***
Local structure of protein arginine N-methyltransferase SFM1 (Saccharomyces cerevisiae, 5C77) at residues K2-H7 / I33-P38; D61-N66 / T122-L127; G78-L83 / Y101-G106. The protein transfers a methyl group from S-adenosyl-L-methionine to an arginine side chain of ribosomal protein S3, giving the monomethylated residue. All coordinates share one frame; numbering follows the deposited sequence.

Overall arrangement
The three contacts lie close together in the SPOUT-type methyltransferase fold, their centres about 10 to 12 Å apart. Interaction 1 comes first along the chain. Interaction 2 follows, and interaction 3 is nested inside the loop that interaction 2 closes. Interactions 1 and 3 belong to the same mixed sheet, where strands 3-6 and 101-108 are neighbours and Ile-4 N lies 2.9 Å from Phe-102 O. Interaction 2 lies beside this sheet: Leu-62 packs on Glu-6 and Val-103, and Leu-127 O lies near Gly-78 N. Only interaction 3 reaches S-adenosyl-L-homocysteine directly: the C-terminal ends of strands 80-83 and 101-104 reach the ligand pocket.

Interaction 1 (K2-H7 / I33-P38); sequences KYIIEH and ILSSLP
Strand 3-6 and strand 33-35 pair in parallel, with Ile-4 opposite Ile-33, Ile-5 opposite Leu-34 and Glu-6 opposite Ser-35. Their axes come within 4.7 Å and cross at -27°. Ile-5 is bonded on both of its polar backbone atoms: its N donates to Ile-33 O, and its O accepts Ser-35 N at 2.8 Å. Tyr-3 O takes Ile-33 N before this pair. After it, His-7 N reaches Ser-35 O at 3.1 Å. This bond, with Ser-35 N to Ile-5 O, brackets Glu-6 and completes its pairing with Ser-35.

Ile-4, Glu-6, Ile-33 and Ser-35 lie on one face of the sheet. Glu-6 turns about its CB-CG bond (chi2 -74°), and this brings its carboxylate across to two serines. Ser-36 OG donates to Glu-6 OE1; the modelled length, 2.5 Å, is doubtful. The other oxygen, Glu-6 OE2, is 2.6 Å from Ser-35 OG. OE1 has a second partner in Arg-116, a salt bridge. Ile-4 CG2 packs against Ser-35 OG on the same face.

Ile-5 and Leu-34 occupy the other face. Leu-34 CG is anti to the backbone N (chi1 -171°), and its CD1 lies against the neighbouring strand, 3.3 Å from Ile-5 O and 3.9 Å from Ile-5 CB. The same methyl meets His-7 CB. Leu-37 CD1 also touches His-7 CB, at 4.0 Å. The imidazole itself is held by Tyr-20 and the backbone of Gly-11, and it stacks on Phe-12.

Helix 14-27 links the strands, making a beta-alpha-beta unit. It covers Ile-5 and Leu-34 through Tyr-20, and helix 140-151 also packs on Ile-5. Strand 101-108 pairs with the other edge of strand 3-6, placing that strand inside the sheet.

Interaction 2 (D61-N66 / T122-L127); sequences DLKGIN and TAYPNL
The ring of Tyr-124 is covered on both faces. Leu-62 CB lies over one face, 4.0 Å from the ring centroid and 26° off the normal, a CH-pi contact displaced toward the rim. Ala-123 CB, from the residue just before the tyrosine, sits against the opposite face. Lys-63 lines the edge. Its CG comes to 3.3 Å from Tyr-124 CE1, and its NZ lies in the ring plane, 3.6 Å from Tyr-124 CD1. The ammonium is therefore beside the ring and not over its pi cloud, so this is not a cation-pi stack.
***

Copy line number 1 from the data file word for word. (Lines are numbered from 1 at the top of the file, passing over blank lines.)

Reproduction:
Local structure of protein arginine N-methyltransferase SFM1 (Saccharomyces cerevisiae, 5C77) at residues K2-H7 / I33-P38; D61-N66 / T122-L127; G78-L83 / Y101-G106. The protein transfers a methyl group from S-adenosyl-L-methionine to an arginine side chain of ribosomal protein S3, giving the monomethylated residue. All coordinates share one frame; numbering follows the deposited sequence.